FERC’s Chatterjee casts doubt on state exodus from capacity markets

Source: By Jasmin Melvin, Platts • Posted: Wednesday, February 12, 2020

Washington — Critics of the Federal Energy Regulatory Commission’s sweeping changes to PJM Interconnection’s capacity market should pump the brakes on rhetoric asserting a coming state exodus until auctions are held and the impacts on generators and consumers are better known, Chairman Neil Chatterjee told reporters Tuesday.

 “For all the people expressing concerns and the potential about leaving the capacity markets, [they] need to do the analysis, see how this all shakes out,” Chatterjee said during a press conference at the National Association of Regulatory Utility Commissioners’ winter policy summit.

FERC’s December 19 order (EL16-49, EL18-178) expanded application of the minimum offer price rule (MOPR) to all new resources receiving state subsidies in PJM. Some entities, such as merchant generators and PJM’s independent market monitor, applauded the order as decisive action to combat the potential price-suppressing effects of state subsidy programs. Others, including state agencies, clean energy groups, public power advocates and nuclear power interests, bashed the order as detrimental to state clean energy and decarbonization goals, and argued that it would likely raise consumers’ electric bills.

Chatterjee stood by the legal durability of the order, pointing to support from PJM’s IMM despite assertions during a Monday panel at the NARUC conference that the order would not hold up in court. “It’s my belief that had we done nothing, it most certainly would have led to the demise of the capacity markets,” he said. “Ultimately we will have to see how the rehearing goes and see what the legal durability is from there.”


Asked whether he believed states might exit the capacity market, Chatterjee declined to speculate on what the states may or may not do.

“Let’s see how this shakes out, let’s see how the auctions go, let’s see what the impacts on these generators are before anyone makes these kinds of decisions,” he urged. “But I think when folks do the analysis and see the benefits of participation in organized markets, I would think the state would have to think twice about losing the benefits that their consumers enjoy from participation in these organized markets.”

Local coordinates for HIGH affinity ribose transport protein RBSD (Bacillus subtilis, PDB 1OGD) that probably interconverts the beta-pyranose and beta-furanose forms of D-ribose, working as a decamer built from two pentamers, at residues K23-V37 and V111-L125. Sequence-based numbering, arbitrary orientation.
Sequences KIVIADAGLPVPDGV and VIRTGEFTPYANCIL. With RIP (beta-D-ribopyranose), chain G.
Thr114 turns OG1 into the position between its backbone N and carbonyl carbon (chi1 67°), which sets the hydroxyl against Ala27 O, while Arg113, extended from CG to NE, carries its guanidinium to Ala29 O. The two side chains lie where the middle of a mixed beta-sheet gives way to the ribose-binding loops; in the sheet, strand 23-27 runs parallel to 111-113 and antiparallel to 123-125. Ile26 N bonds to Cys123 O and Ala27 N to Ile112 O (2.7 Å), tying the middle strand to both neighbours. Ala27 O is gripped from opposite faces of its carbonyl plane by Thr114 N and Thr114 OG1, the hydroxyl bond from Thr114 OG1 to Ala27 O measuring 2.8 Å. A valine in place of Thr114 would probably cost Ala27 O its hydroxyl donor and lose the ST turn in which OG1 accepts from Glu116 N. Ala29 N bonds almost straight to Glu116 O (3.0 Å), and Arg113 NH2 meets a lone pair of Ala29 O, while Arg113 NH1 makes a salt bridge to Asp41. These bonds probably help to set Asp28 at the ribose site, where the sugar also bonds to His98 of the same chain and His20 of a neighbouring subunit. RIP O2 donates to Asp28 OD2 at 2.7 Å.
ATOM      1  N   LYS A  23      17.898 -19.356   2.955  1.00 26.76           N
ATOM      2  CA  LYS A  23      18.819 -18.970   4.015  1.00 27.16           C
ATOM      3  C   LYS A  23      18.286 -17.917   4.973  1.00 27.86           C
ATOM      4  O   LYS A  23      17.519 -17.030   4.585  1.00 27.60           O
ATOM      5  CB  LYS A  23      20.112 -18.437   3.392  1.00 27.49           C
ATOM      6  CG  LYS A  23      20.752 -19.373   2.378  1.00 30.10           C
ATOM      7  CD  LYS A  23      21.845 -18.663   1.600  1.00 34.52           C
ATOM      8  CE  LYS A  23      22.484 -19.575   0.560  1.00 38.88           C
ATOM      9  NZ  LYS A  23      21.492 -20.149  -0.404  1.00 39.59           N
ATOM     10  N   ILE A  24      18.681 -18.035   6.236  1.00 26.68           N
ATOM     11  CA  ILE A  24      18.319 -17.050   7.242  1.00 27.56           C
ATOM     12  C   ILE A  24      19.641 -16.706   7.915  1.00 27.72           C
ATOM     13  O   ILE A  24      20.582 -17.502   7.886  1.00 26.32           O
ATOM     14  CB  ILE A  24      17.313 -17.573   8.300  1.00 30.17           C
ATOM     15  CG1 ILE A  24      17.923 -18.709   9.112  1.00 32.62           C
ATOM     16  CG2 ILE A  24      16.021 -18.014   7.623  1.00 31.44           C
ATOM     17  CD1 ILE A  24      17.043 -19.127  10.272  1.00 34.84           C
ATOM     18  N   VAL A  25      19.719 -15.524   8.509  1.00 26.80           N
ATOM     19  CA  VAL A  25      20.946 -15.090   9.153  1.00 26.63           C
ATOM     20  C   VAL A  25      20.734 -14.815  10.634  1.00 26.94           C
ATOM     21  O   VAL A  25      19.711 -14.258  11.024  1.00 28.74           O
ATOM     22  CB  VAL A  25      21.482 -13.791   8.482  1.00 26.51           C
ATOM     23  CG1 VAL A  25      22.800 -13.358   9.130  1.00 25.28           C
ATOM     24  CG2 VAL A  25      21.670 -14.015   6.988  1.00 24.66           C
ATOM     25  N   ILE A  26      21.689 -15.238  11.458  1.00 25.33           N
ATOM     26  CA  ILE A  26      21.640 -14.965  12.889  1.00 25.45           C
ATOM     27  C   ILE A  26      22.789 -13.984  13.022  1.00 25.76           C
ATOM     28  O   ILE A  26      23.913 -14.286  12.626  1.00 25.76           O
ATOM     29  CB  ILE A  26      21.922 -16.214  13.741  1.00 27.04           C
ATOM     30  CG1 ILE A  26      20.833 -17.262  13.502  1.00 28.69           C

Pressed on the perception of some state regulators that cooperative federalism is being eroded under the Trump administration, Chatterjee said, as a conservative, he was a big believer in states’ rights and understood their frustration.

But he countered that it was not “fair to say carte blanche that we are overriding state authority.”

He said the capacity market issues illustrated “the benefits and the stress of this tremendous energy transition,” adding that energy infrastructure, with national security and energy security implications, was raising “complicated questions that test state lawmakers and test federal lawmakers.”

While there is “a lot of focus … on tension between the states and federal regulators,” Chatterjee said there were also many areas where there was continuing, active cooperation and positive conversations, including topics involving cybersecurity, innovation and energy transition.

He mentioned discussing with state regulatory colleagues during the conference FERC’s proposed revamp of how it implements the Public Utility Regulatory Policies Act, a move he said would give more flexibility and decision making power to the states.


Chatterjee advocated a similar wait-and-see approach to pending litigation that could throw a wrench into FERC oversight of interstate natural gas pipeline construction.

“You’ll drive yourself crazy trying to anticipate every move and how the court may respond,” he said. “We are trying to demonstrate our concern and commitment to the plight of landowners, but we’re not going to make any structural changes within the commission in anticipation of what may or may not happen.”

Asked how we would feel if Congress pursued Natural Gas Act changes to allow retroactive refunds when gas pipeline companies overcharge — something former Commissioner Cherly LaFleur supported during a February 5 congressional hearing — Chatterjee said he thought “it would be appropriate for Congress to act in that regard.”

Later questioned about the NARUC gas committee’s resolution supporting such a legislative change, Chatterjee said doing so would provide additional protection to consumers. Pipeline companies have argued against making such changes to the NGA that might upset the predictability that has enabled investments to expand the pipeline network.

As for LaFleur’s insistence during the congressional hearing that it was time for FERC to return to the notice of inquiry it launched in April 2018 to take a comprehensive look at its process of reviewing pipelines, Chatterjee told reporters he was holding to his position that “for the policy to have durability,” it must garner consensus among a full complement of commissioners.

“We have just not been in a position, unfortunately since Chairman [Kevin] McIntyre’s tragic passing, that we’ve had a full complement of five able to tackle these issues,” he said. “The regulated community would need certainty in this area, and that’s why I think it’s so important to not just have a consensus but a full consensus view on something this substantial.”